WASHINGTON, June 9, 2011 — If a contest were held to crown the unsung hero of beverages, sake would no doubt land on top. It’s an alcoholic beverage that is widely misunderstood, yet it possesses a sophistication and elegance that far too few have yet discovered. Sake suffers from a handful of myths and misunderstandings.
If you have tried the warm, rough sake that is readily available at sushi bars you have not experienced fine sake, which is actually best served chilled.
Sake is derived from rice, and although China first developed it as early as 4,000 BC, it’s Japan’s history and culture that this magnificent wine has most dramatically impacted. For well over 2,000 years, sake has been a mainstay in Japanese society and is by far their most famous alcoholic export. One misunderstanding that exists is that sake is rice wine. Wine is fermented from fruit whereas sake is made from a grain using a process similar to brewing beer.
Top brewers search the world over for the highest quality grains, and the resulting product directly reflects that quality. The other trick to creating a truly superior brew lies in the act of “polishing,” or milling, the fermented rice kernels. Polishing the rice removes the oils and proteins present in the rice that can cause off flavors, leaving just the pure starches behind. Once the rice is sufficiently polished, the batch is then cooked in ultra-pure water and melded into a mush.
Next up, the starch is converted to sugar via the introduction of enzymes. If this sounds much like the process by which beer is produced, you’re spot-on. What makes sake’s brewing process unique are the enzymes used during the conversion. Instead of malting the grains to create these enzymes as is done with beer, sake needs a special mold called koji in order to transform the starch to fermentable sugars. Who knew a mold could be so efficient! Yeast is then added to ferment the sugars into a vibrant alcoholic drink.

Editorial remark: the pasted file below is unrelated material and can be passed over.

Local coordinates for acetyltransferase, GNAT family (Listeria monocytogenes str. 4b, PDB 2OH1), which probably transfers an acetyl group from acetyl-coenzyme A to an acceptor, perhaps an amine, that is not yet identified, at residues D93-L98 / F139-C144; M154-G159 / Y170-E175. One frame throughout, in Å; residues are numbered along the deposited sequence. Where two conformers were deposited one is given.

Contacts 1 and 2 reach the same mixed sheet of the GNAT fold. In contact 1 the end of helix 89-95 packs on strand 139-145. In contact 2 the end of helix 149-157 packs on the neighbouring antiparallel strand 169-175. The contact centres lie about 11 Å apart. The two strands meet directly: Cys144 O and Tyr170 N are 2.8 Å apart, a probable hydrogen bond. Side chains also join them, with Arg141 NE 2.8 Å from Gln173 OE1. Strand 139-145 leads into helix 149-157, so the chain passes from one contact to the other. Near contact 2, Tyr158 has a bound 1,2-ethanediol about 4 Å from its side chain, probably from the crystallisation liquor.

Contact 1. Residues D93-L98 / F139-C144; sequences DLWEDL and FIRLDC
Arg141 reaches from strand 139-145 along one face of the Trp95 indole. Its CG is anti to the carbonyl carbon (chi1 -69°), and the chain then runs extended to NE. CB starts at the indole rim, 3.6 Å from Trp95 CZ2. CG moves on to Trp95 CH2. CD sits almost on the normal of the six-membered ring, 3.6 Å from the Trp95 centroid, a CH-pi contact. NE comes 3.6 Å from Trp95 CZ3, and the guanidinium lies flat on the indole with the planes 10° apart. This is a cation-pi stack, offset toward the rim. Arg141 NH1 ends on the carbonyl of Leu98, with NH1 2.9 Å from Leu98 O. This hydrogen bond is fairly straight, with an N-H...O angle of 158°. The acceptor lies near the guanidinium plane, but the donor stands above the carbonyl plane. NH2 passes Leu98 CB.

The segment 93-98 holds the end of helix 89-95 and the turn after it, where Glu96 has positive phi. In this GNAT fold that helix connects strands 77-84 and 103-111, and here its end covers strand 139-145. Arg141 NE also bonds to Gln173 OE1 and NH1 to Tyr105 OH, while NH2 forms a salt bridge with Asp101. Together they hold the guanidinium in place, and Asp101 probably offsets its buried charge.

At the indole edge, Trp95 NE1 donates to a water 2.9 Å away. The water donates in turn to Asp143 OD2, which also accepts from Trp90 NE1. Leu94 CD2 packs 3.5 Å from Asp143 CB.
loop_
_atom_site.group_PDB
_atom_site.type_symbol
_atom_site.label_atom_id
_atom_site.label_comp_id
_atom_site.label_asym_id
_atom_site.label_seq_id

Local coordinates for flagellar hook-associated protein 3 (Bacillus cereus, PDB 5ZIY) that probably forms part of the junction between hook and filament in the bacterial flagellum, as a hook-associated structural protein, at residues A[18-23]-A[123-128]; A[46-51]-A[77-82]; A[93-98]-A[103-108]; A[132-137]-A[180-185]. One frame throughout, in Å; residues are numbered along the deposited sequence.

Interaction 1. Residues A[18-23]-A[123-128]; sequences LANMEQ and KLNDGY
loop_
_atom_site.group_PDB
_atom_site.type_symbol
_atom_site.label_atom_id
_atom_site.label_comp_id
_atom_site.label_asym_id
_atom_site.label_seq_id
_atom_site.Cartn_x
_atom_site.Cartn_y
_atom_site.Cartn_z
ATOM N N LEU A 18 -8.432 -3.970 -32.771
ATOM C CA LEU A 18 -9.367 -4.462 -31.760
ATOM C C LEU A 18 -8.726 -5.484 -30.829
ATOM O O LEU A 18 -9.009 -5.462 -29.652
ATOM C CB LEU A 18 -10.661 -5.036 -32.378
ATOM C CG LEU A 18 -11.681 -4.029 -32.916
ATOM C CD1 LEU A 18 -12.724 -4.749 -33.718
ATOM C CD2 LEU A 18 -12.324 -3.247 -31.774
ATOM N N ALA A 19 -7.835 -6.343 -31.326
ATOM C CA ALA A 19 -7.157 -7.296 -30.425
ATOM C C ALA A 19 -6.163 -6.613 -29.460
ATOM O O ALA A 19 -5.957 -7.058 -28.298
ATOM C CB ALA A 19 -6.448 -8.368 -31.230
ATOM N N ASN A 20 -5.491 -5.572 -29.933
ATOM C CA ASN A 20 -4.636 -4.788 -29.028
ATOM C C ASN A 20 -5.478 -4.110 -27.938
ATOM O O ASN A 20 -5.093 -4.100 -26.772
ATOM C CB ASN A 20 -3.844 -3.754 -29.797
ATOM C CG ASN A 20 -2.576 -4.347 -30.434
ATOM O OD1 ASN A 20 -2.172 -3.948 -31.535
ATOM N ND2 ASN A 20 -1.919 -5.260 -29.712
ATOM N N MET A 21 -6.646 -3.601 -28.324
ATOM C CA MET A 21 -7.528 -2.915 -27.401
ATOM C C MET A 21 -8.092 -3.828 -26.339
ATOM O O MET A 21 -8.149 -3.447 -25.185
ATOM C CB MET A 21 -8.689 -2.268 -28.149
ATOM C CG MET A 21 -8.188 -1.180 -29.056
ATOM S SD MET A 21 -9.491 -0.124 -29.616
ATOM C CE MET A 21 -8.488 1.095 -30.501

Sake is organized into three main categories, yet each one is comprised of just four ingredients: rice, water, koji and yeast. Junmai sake must be polished to at least 70% (meaning a minimum of 30% of the grain is polished away). It is characterized by a full, clean and solid flavor. The second category is Jumai Ginjo , a style that is brewed using highly labor-intensive steps. Traditional handmade techniques are used with rice where at least 40% is polished away. Junmai ginjo is also fermented at lower temperatures and for longer periods of time. The result is a lighter, fruitier and more refined brew. Finally, Junmai Daiginjo represents the crème de la crème in sake. This sake is brewed with ultra-polished rice (at least 50%) and even more precise production techniques – virtually nothing is left to machinery. Junmai Daiginjo is the pinnacle of the art form, enhanced with a complex, incredibly fragrant and elegant flavor.
Whether you’re pairing a bottle with a magnificent feast, infusing a shot into a trendy new cocktail or sipping a top shelf selection, sake is a deliciously sophisticated choice. Although the beverage once faced a fair amount of skepticism here in the west, sake has persevered to create a sizable and devoted following all over the world. If you’re not already a fan, seek out a perfectly chilled Junmai Daiginjo, pair it with your favorite subtle delicacy, and prepare to be reformed.
Laurie Forster, The Wine Coach®, is a wine educator and author of the award-winning book “The Sipping Point: A Crash Course in Wine.” Her specialty is delivering wine edu-tainment for corporate events, group tastings and team-building seminars. She is also a sought after guest expert on radio shows across the country, including Martha Stewart Radio. You can reach her on twitter @thewinecoach or on facebook at www.facebook.com/winecoach.
Read more of Laurie’s work at The Sipping Point in the Communities at the Washington Times.
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